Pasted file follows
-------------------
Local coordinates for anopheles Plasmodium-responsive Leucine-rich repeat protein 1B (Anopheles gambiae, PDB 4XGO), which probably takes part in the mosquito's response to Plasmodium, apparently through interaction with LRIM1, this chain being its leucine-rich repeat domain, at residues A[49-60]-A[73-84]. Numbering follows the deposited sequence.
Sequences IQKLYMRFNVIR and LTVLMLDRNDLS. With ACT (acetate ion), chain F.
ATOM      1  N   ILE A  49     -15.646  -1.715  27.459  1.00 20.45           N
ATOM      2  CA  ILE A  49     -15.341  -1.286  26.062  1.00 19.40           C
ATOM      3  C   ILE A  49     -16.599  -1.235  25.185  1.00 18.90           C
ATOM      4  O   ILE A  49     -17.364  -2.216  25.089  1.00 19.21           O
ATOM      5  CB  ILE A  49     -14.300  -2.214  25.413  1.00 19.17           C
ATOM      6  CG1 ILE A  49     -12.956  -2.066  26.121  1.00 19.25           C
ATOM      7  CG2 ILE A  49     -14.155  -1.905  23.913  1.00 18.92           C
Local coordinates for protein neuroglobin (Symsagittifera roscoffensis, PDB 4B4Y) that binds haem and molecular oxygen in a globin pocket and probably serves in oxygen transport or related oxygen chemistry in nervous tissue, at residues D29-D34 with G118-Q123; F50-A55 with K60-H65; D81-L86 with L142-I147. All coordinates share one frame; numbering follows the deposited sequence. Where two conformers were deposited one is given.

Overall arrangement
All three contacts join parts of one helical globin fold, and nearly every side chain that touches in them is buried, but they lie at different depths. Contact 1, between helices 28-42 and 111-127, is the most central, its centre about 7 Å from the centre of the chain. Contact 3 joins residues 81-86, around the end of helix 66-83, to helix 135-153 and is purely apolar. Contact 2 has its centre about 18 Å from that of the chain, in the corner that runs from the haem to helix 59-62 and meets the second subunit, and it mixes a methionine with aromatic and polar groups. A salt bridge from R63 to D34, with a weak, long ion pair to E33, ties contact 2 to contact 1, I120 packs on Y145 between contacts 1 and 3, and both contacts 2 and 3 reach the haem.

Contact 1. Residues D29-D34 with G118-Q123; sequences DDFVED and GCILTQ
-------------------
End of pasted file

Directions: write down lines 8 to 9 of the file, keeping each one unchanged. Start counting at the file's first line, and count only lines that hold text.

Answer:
ATOM      6  CG1 ILE A  49     -12.956  -2.066  26.121  1.00 19.25           C
ATOM      7  CG2 ILE A  49     -14.155  -1.905  23.913  1.00 18.92           C